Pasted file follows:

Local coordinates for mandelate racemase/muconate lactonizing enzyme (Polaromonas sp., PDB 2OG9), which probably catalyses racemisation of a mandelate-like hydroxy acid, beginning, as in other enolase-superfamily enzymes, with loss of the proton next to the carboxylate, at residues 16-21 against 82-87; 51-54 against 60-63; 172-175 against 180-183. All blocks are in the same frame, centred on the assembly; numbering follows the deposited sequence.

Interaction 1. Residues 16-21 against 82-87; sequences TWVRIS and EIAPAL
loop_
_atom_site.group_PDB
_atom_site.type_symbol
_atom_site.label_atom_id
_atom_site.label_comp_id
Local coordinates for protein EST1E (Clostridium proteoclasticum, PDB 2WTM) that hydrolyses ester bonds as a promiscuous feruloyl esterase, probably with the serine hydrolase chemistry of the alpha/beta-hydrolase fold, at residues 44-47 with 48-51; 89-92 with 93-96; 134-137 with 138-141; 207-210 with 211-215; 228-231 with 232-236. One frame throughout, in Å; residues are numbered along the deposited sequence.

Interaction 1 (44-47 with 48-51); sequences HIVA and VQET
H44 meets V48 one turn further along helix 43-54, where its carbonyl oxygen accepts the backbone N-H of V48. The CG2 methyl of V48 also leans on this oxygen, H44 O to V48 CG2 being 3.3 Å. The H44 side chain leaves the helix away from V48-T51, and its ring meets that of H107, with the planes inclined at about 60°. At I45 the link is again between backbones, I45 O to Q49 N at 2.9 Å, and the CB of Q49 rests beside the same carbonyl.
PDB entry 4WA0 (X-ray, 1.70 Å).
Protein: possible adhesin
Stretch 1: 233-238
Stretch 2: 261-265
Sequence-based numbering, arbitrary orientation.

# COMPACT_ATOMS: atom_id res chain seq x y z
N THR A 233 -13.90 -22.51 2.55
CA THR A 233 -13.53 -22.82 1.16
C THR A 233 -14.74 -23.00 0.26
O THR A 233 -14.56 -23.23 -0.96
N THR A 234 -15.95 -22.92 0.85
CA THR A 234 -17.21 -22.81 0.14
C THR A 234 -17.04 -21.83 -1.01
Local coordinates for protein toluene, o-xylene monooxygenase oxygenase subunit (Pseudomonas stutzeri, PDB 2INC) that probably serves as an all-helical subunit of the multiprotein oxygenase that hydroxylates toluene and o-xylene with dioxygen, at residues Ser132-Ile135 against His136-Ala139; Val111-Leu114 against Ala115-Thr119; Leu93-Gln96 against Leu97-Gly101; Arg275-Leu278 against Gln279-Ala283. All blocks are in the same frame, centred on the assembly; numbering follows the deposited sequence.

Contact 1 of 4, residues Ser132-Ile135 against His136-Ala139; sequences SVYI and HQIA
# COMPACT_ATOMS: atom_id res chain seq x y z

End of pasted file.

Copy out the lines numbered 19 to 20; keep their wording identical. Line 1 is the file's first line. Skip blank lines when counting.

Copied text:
C THR A 233 -14.74 -23.00 0.26
O THR A 233 -14.56 -23.23 -0.96